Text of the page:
Beyond Observation offers a historical analysis of ethnographic film from
the birth of cinema in 1895 until 2015. It covers a large number of films made
in a broad range of styles, in many different parts of the world, from the
Arctic to Africa, from urban China to rural Vermont. It is the first extensive
historical account of its kind and will be accessible to students and lecturers
in visual anthropology as well as to those previously unfamiliar with
ethnographic film. Among the early genres that Paul Henley discusses are
French reportage films, the Soviet kulturfilm, the US travelogue, the classic
documentaries of Robert Flaherty and Basil Wright, as well as the more academic
films of Margaret Mead and Gregory Bateson. Among the leading film-makers of the
post-war period, he discusses Jean Rouch, John Marshall and Robert Gardner, as
well as the emergence of Observational Cinema in the 1970s. He also considers
‘indigenous media’ projects of the 1980s, and the ethnographic films that
flourished on British television until the 1990s. In the final part, he
examines the recent films of David and Judith MacDougall, the Harvard Sensory
Media Lab, and a range of films authored in a participatory manner, as possible
models for the future.
Indigenous media and the Video nas Aldeias project
The definition of ‘indigenousmedia’
If the emergence of portable sychronous sound in the 1960s was fundamental to the emergence of more overtly participatory modes of ethnographic film authorship over the following decade, a further technological development in the 1970s facilitated a film-making praxis in which those who had traditionally been only the subjects of ethnographic films could become the authors of their own films about their lives. This technological development took the form of portable, easy-to-use and
through language” (chủ
nghĩa quốc gia bằng ngôn ngữ).30
This development was observed with apprehension by the secret
police. The creation of a modern indigenousmedia had not only exposed
the old secret societies to the surveillance of the colonial state, it had
also begun to unite the disparate groups of “feudal” elite into a broader
coalition against the colonial state:
Annamite society was, before the war, a handful of individuals from which
emerged several feudal families. I indicated that these times had passed and
that new groupings have been formed … the most
originators and the
spectators of their own representations (be it in cinema, video, or other
media): ‘Within “indigenousmedia”, the producers are
themselves the receivers, along with neighbouring communities and,
occasionally, distant cultural institutions or festivals’ (Shohat and Stam 1994 : 34).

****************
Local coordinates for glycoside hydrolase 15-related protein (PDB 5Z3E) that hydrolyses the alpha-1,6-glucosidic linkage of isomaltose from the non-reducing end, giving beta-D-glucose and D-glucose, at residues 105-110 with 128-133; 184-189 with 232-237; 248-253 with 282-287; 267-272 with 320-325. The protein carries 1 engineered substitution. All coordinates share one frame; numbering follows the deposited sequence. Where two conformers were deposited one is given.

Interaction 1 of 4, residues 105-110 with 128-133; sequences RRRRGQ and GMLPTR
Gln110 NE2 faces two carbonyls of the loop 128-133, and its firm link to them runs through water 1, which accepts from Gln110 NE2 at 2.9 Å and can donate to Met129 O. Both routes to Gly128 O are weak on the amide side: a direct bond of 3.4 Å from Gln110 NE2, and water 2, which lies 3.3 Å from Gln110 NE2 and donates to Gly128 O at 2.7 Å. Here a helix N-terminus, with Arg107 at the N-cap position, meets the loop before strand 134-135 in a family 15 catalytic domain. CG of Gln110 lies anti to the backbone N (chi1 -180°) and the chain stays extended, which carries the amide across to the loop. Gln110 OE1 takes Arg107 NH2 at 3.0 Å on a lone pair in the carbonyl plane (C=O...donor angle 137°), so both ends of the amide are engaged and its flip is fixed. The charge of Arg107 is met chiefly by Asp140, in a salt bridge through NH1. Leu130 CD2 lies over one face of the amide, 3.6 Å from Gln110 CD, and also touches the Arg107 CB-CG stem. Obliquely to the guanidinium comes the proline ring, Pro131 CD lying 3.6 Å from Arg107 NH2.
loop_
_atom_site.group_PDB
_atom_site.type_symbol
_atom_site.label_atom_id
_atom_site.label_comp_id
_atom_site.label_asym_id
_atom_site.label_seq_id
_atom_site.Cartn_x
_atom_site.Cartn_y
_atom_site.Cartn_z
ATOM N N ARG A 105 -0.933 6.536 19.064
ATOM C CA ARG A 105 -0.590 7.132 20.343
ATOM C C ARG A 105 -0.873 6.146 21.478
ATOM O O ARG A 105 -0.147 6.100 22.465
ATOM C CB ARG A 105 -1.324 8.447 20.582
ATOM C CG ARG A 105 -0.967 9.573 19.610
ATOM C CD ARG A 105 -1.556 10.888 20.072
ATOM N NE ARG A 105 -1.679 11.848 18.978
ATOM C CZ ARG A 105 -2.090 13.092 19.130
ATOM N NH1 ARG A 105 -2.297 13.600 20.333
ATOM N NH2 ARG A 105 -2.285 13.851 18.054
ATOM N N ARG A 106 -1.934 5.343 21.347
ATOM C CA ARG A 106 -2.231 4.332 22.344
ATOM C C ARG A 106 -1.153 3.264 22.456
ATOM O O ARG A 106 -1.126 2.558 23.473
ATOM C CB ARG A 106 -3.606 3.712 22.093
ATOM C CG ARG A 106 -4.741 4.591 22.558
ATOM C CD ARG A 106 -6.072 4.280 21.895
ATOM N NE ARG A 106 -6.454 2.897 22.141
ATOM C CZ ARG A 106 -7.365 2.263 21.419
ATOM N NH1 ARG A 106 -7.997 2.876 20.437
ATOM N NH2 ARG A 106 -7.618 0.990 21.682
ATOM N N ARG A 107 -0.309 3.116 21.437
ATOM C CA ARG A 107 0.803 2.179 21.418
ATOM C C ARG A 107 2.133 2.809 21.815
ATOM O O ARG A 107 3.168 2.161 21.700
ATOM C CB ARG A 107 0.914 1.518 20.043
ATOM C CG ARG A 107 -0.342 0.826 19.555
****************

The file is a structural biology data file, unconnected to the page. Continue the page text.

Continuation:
This taxonomy can be applied to Berber cinema in Algeria, particularly in
the 1990s when production was dependent on participation
development, and a far cry from the old assumption that states should not intervene in the internal affairs of other
nation-states. Indigenousmedia reform was certainly a major
strand of the process of attempting to create a climate of peace and
reconciliation in Bosnia, although this was very much felt to be the
responsibility of non-military and non-governmental organizations.
But, so long as there was a NATO presence, there remained a need
for SFOR to communicate not only with local media, however
hostile they remained but also, because of this, directly with the
The New Zealand television series Mataku as Indigenous gothic
. Palmerston North:
Dunmore Press , 260–9 .
Gelder , Ken , and Jane
Jacobs . 1998 . Uncanny Australia: Sacredness and Identity in a Postcolonial
Melbourne University Press .
Ginsburg , Faye D . 2003 . ‘Embedded aesthetics: Creating a discursive
space for Indigenousmedia
?’, GNU Operating System http://goo.gl/aBna2t (retrieved 01 October 2013).
Halkin, A. (2008) ‘Outside the Indigenous lens: Zapatistas and autonomous video-making’, in P. Wilson and M. Stewart (eds) Global IndigenousMedia: Cultures, Poetics, and Politics , Durham, NC: Duke University Press, 55–78.
Hardt, M., and Negri, A. (2000) Empire , Cambridge, MA: Harvard University Press.
Horgan, J. (2001) Irish Media: A Critical History Since 1922 , London: Routledge.
Indymedia Ireland (2003) ‘Tá Indymedia ag Oscailt’, http
-colonial struggle was a result of the spread of indigenousmedia.
As the French secret police had observed, the latter helped to transform
“Annamite society” from a “handful of individuals from … feudal families” into “a tightly-knit opposition,” united by a new national culture.114
This supposedly ancient national culture, which was “unknown to the
Annamites,” would later be invoked by the two postcolonial states in
Vietnam as the basis for claiming national territorial sovereignty.
This sovereignty, however, is distinct from that of the imperial court,
whose weak tyrannical
rule was the first law of media control. Utilising a rhetoric familiar
in mid-Victorian Britain to curb opposition, the empire builders
classified the Anglo-Indian press as ‘responsible’ while
their Indian counterparts were ‘irresponsible’. Hence the
former were cultivated as bulwarks against the rising tide of
nationalism, whereas the Raj controlled the operation of the indigenousmedia through
Visitors, cosmopolitans and migratory cinematic visions of a superdiverse city
Keith B. Wagner
intrinsically linked to the wider UK and in particular London. In
their landmark study Unthinking Eurocentrism: Multiculturalism and the Media , Ella
Shohat and Robert Stam confirm that artistic, cultural and political alternatives through a
wide range of non-Eurocentric media including Third World films, rap
videos and indigenousmedia, overlooked in popular culture and in academia before the 1990s,
need to be accessed and given proper attention. Their mediation on multiculturalism is best
understood as the self-representation of